Volume group "vg0" successfully created

Now lets create some logical volumes for use. Each of the physical volumes was 8GB which means the maximum logical volume size we can have is 24GB.

[root@centospractice ~]# lvcreate -L 5G -n lv0 vg0
 Logical volume "lv0" created
[root@centospractice ~]# lvcreate -L 5G -n lv1 vg0
 Logical volume "lv1" created

Display the physical and logical volumes as well as the volume group

[root@centospractice ~]# pvdisplay
 --- Physical volume ---
 PV Name /dev/sdb1
 VG Name vg0
 PV Size 8.00 GiB / not usable 1.35 MiB
 Allocatable yes
 PE Size 4.00 MiB
 Total PE 2047
 Free PE 767
 Allocated PE 1280
 PV UUID 2U277p-DvU5-lYVW-Lgut-mGys-bwY7-QLqVS2
--- Physical volume ---
 PV Name /dev/sdc1
 VG Name vg0
 PV Size 8.00 GiB / not usable 1.35 MiB
 Allocatable yes
 PE Size 4.00 MiB
 Total PE 2047
 Free PE 767
 Allocated PE 1280
 PV UUID jOiOZM-BfhU-Gm0C-boOQ-FrYu-VxTb-dEHj5x
--- Physical volume ---
 PV Name /dev/sdd1
 VG Name vg0
 PV Size 8.00 GiB / not usable 1.35 MiB
 Allocatable yes
 PE Size 4.00 MiB
 Total PE 2047
 Free PE 2047
 Allocated PE 0
 PV UUID TdJh5d-zWNA-q4NB-icJl-ebDM-kvJZ-WGjli1
[root@centospractice ~]# vgdisplay
 --- Volume group ---
 VG Name vg0
 System ID
 Format lvm2
 Metadata Areas 3
 Metadata Sequence No 3
 VG Access read/write
 VG Status resizable
 MAX LV 0
 Cur LV 2
 Open LV 0
 Max PV 0
 Cur PV 3
 Act PV 3
 VG Size 23.99 GiB
 PE Size 4.00 MiB
 Total PE 6141
 Alloc PE / Size 2560 / 10.00 GiB
 Free PE / Size 3581 / 13.99 GiB
 VG UUID l4DtQm-Fq8f-c1vo-ajk9-hxOU-UPKT-KJtpIK
[root@centospractice ~]# lvdisplay
 --- Logical volume ---
 LV Path /dev/vg0/lv0
 LV Name lv0
 VG Name vg0
 LV UUID 5nrv1M-6URA-dt8I-p6QE-7Vns-IXT4-TY1BDE
 LV Write Access read/write
 LV Creation host, time centospractice.local, 2015-04-26 22:40:44 +0100
 LV Status available
 # open 0
 LV Size 5.00 GiB
 Current LE 1280
 Segments 1
 Allocation inherit
 Read ahead sectors auto
 - currently set to 256
 Block device 253:2
--- Logical volume ---
 LV Path /dev/vg0/lv1
 LV Name lv1
 VG Name vg0
 LV UUID yKbtfL-jNxe-rpAr-7nX0-ehD2-QGnk-Lw3dfi
 LV Write Access read/write
 LV Creation host, time centospractice.local, 2015-04-26 22:40:49 +0100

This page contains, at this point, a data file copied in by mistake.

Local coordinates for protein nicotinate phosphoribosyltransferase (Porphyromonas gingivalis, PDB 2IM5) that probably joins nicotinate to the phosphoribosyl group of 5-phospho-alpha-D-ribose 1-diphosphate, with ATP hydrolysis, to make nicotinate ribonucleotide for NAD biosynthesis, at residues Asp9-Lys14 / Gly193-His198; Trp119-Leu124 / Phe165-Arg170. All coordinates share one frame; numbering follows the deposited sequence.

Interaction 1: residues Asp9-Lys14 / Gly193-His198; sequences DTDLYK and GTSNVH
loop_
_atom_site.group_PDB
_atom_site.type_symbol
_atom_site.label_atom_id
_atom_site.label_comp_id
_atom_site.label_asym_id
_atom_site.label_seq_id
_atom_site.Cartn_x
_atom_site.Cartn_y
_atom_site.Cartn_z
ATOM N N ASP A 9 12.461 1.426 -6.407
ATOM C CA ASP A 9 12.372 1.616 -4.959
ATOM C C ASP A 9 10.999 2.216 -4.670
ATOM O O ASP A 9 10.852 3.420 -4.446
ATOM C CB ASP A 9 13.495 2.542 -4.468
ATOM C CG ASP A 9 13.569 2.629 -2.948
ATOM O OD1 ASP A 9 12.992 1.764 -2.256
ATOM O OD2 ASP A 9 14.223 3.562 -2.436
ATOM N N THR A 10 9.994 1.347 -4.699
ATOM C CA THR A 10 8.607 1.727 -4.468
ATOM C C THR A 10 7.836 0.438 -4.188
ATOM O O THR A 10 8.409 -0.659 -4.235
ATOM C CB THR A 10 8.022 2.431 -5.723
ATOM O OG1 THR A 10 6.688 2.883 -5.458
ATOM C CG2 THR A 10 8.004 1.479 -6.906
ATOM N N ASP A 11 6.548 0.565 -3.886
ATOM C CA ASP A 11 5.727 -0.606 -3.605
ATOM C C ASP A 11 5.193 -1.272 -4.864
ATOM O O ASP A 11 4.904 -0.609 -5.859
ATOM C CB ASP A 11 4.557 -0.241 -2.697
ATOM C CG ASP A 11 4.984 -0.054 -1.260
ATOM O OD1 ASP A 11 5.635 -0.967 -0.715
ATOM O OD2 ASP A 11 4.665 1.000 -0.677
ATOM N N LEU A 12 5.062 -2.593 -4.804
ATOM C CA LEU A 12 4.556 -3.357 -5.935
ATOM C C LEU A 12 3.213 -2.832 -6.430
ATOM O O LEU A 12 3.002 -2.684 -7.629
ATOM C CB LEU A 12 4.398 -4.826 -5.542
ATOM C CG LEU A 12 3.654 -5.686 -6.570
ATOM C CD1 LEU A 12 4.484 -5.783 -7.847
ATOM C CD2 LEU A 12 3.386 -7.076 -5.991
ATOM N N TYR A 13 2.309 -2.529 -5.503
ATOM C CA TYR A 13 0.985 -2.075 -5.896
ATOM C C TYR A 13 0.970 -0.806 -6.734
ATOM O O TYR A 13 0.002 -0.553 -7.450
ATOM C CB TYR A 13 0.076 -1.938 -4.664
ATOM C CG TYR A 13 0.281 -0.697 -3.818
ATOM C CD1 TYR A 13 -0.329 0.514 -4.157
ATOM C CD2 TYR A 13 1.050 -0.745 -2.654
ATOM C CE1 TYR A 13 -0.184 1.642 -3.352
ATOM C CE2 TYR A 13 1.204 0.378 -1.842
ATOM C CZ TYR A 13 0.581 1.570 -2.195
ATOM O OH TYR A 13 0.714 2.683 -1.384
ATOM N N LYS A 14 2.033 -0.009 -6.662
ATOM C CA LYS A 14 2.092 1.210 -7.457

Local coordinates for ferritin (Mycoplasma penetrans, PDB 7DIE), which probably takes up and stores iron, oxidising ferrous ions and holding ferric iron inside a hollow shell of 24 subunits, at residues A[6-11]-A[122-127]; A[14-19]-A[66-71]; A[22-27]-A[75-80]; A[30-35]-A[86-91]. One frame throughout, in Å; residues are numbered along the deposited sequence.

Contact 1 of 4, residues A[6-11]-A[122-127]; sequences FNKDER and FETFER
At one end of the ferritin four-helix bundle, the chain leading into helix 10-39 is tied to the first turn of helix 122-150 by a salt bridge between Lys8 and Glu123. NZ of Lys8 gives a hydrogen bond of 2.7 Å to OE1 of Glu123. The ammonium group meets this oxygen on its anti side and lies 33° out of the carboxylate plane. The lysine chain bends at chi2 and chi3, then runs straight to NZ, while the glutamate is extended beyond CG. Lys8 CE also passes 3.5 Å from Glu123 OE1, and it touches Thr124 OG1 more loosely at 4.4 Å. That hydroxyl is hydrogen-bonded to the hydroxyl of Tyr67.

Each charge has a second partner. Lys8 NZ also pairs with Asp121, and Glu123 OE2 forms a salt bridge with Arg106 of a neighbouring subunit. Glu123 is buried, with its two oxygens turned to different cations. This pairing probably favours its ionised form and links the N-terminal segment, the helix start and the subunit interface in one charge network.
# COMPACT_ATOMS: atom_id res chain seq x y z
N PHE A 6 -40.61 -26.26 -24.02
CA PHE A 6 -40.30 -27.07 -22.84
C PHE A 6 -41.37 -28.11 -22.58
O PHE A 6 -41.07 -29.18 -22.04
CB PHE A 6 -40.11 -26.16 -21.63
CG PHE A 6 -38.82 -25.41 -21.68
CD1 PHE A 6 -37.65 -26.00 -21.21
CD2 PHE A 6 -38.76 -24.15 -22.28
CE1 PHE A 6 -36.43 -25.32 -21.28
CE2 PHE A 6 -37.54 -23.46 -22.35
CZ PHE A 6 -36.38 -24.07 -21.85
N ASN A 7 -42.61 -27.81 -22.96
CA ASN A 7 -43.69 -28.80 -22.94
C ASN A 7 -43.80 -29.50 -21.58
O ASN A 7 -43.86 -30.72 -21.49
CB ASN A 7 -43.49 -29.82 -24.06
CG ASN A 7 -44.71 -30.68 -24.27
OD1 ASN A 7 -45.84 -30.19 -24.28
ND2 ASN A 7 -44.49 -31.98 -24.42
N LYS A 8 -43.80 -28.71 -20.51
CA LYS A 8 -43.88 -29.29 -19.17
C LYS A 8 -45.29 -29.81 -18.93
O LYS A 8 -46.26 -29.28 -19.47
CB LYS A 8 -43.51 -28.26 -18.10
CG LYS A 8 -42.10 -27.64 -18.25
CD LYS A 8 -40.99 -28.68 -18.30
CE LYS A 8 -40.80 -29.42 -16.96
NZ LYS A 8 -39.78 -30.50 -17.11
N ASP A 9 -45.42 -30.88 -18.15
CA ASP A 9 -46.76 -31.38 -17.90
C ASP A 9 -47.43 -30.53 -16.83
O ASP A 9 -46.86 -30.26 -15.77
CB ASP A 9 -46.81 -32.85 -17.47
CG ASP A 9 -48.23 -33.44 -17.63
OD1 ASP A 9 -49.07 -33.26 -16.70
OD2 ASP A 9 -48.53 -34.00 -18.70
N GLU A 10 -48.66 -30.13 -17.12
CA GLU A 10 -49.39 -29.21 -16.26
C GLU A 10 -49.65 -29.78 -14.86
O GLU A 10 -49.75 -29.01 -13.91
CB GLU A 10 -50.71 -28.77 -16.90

LV Status available
 # open 0
 LV Size 5.00 GiB
 Current LE 1280
 Segments 1
 Allocation inherit
 Read ahead sectors auto
 - currently set to 256
 Block device 253:3

You can address these logical volumes like so:

  • /dev/vg0/lv0
  • /dev/vg0/lv1

or

  • /dev/mapper/vg0-lv0
  • /dev/mapper/vg0-lv1

Create a filesystem on the logical volumes we have just created, create mount points for them and mount them for use.

[root@centospractice ~]# mkfs.ext4 /dev/vg0/lv0
mke2fs 1.41.12 (17-May-2010)
Filesystem label=
OS type: Linux
Block size=4096 (log=2)
Fragment size=4096 (log=2)
Stride=0 blocks, Stripe width=0 blocks
327680 inodes, 1310720 blocks
65536 blocks (5.00%) reserved for the super user
First data block=0
Maximum filesystem blocks=1342177280
40 block groups
32768 blocks per group, 32768 fragments per group
8192 inodes per group
Superblock backups stored on blocks:
 32768, 98304, 163840, 229376, 294912, 819200, 884736
Writing inode tables: done
Creating journal (32768 blocks): done
Writing superblocks and filesystem accounting information: done
This filesystem will be automatically checked every 24 mounts or
180 days, whichever comes first. Use tune2fs -c or -i to override.
[root@centospractice ~]# mkfs.ext4 /dev/vg0/lv1
mke2fs 1.41.12 (17-May-2010)
Filesystem label=
OS type: Linux
Block size=4096 (log=2)
Fragment size=4096 (log=2)
Stride=0 blocks, Stripe width=0 blocks
327680 inodes, 1310720 blocks
65536 blocks (5.00%) reserved for the super user
First data block=0
Maximum filesystem blocks=1342177280
40 block groups
32768 blocks per group, 32768 fragments per group
8192 inodes per group
Superblock backups stored on blocks:
 32768, 98304, 163840, 229376, 294912, 819200, 884736
Writing inode tables: done
Creating journal (32768 blocks): done
Writing superblocks and filesystem accounting information: done
This filesystem will be automatically checked every 39 mounts or
180 days, whichever comes first. Use tune2fs -c or -i to override.
[root@centospractice ~]# mkdir /mnt/lv0
[root@centospractice ~]# mkdir /mnt/lv1
[root@centospractice ~]# mount -t ext4 /dev/vg0/lv0 /mnt/lv0
[root@centospractice ~]# mount -t ext4 /dev/vg0/lv1 /mnt/lv1
[root@centospractice ~]# df -h
Filesystem Size Used Avail Use% Mounted on
/dev/mapper/vg_centospractice-lv_root
 5.5G 791M 4.5G 15% /
tmpfs 499M 0 499M 0% /dev/shm
/dev/sda1 485M 32M 429M 7% /boot
/dev/mapper/vg0-lv0 5.0G 138M 4.6G 3% /mnt/lv0
/dev/mapper/vg0-lv1 5.0G 138M 4.6G 3% /mnt/lv1

Tune in tomorrow for the third part of my revision article on LFCS Filesystem & storage where we will discuss how to create and use swap partitions and how to format partitions with file systems.

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Can you improve on any of the tips I’ve discussed here? If you can let me know in the comments.

Jason Edwards